6.2 General Conformance Issues (Non-Normative)

Standards that claim conformance to this specification may need to restrict the variability inherent in the expressions of Date and Time to improve interoperation within their own interactions. Aspects of Date and Time that may reward attention and conformance statements include:

·         Precision – Does the conforming specification express time in Hours or in milliseconds? Five-minute intervals? A PSM claiming conformance to this PIM SHOULD select a consistent precision.

·         Time Zones and UTC – Business interactions have a “natural” choice of local, time zone, or UTC based expression of time. Intents may be local, as they tie to the business processes that drive them. Tenders may be Time zone based, as they are driven by the local business process, but may require future action across changes in time and in time zone. Transaction recording may demand UTC, for complete unambiguity. The specification cannot require one or another, but particular business processes may require appropriate conformance statements. A PSM claiming conformance to this PIM SHALL detail Time Zone treatment as well as assumptions and implicit values.

·         Business Purpose – The PIM does not distinguish between different uses of objects that may have different purposes. For example, a general indication of capability and/or timeliness may be appropriate for a market tender, and an unanchored Sequence may be appropriate. In the same specification, performance execution could require merely that the Gluon Anchor the Interval. If the distinction between Unanchored and Anchored Interval is necessary for a particular use, the PSM claiming conformance SHALL indicate the proper form for each of its uses.

6.3 Conformance of Intervals

6.3.1 Intervals and Gluons

Intervals SHALL have duration AND optionally dtStart. If a non-compliant Interval is received in a service operation or by reference with a value for dtEnd, then dtEnd SHALL be ignored.

Within a Sequence, at most one Interval MAY have a dtStart or a dtEnd.

Specifications that claim conformance SHALL define the business meaning of zero duration Intervals or prohibit zero duration intervals, and include that definition or prohibition in their conformance statement.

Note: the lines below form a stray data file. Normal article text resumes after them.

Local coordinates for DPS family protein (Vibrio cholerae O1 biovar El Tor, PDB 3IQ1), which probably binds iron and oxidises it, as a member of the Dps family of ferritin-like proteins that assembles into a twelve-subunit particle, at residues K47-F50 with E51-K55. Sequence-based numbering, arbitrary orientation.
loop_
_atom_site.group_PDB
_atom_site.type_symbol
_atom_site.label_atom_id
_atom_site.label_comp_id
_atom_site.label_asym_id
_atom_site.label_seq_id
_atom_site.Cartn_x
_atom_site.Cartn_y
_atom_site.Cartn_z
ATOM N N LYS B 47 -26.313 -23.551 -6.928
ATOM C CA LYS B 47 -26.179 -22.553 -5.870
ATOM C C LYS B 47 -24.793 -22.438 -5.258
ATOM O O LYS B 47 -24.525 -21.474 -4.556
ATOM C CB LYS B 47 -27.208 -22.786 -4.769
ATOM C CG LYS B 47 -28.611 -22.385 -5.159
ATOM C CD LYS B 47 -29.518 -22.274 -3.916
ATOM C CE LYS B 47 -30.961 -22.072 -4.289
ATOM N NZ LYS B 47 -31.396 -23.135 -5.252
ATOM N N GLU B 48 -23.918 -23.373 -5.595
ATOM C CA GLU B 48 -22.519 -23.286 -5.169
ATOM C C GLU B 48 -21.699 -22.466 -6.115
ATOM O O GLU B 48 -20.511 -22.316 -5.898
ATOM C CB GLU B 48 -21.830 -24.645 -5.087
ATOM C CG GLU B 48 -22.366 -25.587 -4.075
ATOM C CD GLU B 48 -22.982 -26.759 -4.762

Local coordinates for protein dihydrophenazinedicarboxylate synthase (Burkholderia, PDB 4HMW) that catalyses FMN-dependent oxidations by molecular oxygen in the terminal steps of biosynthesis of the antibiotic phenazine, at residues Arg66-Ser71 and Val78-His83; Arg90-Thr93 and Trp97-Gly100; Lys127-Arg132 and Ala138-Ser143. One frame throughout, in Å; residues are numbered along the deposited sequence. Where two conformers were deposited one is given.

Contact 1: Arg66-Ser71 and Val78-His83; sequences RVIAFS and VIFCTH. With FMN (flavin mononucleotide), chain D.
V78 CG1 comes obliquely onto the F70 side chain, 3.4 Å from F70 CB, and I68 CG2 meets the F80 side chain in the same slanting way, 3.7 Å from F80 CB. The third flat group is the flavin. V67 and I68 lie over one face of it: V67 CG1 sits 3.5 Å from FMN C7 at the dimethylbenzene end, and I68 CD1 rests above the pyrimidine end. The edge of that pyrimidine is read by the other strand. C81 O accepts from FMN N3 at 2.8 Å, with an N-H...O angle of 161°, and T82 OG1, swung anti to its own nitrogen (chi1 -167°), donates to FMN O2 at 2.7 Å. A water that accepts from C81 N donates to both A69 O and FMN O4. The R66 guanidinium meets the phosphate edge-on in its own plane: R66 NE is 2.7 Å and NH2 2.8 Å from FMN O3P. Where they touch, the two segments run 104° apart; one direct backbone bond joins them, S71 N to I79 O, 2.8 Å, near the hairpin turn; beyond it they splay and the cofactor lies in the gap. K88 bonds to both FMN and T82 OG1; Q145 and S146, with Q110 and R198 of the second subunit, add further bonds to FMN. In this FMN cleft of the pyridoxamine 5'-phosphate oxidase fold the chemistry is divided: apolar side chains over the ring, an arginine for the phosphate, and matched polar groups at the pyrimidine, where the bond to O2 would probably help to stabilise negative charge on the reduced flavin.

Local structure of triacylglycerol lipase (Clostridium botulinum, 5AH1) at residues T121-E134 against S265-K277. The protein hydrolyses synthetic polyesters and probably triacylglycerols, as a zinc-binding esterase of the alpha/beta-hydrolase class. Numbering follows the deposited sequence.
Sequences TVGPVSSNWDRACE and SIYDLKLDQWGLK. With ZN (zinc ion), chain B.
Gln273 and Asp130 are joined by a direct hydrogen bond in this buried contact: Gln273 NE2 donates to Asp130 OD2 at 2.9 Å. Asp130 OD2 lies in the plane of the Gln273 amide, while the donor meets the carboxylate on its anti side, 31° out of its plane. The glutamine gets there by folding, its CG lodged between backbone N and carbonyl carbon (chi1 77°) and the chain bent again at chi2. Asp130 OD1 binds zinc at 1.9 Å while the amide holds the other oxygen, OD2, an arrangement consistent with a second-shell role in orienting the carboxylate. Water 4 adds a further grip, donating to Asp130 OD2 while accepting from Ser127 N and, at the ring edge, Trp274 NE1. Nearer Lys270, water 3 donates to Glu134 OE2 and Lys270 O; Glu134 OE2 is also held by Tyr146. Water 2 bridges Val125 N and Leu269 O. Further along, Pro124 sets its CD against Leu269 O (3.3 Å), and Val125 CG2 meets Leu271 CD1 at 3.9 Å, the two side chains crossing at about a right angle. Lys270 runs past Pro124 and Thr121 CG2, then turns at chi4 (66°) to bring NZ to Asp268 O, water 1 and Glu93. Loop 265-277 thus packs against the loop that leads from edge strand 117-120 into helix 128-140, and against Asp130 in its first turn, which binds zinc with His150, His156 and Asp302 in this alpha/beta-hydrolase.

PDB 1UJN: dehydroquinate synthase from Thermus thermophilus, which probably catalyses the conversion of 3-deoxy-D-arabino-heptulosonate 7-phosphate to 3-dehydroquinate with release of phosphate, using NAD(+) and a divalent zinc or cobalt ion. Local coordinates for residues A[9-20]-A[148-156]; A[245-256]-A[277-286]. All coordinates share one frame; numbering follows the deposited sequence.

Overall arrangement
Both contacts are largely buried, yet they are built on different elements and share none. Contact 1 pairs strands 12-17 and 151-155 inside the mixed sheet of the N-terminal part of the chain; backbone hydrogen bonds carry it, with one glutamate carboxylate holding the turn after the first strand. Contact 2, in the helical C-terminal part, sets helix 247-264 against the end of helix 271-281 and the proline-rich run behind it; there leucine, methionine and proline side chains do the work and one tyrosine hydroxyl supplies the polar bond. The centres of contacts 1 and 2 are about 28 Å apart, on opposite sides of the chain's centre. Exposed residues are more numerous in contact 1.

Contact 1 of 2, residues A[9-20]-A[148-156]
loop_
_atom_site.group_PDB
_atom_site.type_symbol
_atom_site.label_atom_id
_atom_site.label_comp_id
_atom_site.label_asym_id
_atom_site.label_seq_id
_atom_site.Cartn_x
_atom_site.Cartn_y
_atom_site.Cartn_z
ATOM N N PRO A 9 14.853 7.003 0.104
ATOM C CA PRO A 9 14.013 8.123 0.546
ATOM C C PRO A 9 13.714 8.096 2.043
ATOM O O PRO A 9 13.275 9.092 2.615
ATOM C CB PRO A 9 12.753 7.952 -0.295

6.3.2 Other Attributes

A Gluon MAY have a dtStart value.

6.4 Conformance of Bound Intervals and Sequences

Actionable services require Bound Intervals as part of a Bound Sequence. Services may include Intervals that are not bound for informational or negotiation purposes. Some of these are modeled and described as constraints in the UML models that have been produced separately.

·         Intervals SHALL have values assigned for dtStart and duration, either explicitly or through inheritance

·         Intervals SHALL have no value assigned for dtEnd

·         Within a Sequence at most the Designated Interval may have dtStart and duration with a value specified or inherited.

·         If Sequences are composed to create other Sequences, then the Designated Intervals within the composing Sequence are ignored.

·         Any specification claiming conformance to the WS-Calendar PIM MUST satisfy all of the following conditions:

o    Follow the same style of inheritance (per the Rules)

o    Specify attribute inheritability in the specification claiming conformance

o    Specify whether certain sets of elements must be inherited as a group or specify that all elements can be inherited or not on an individual basis

6.5 Security Considerations (Non-Normative)

The WS-Calendar PIM describes an informational model. Specifications claiming conformance with the WS-Calendar PIM are likely to use the schedule and interval information as but a small part of their overall communications.

Specifications involving communication and messages that claim conformance to this specification should select the communication and select from well-known methods to secure that communication appropriate to the information exchanged, while paying heed to the costs of both communication failure and of inappropriate disclosure. To the extent that iCalendar schedule servers are used, the capabilities of security of those systems should be considered as well. Those concerns are out of scope for this specification.

7      Examples using the PIM (Non-Normative)

We include several examples drawn from a variety of sources. These examples were created to illustrate facility scheduling, energy scheduling, and related topics.

The dashed lines in the Object Diagrams are not UML, but are a graphical depiction of the links, with the head of the arrow indicating the referenced (linked) Interval and the tail indicating the referencing (linking)

A separate Committee Technical Note [PIM Examples] is in progress with examples including ones drawn from those in [WS-Calendar] and other specifications.

7.1 Related Intervals

This example is based on Example 3-05, line 483 in [WS-Calendar].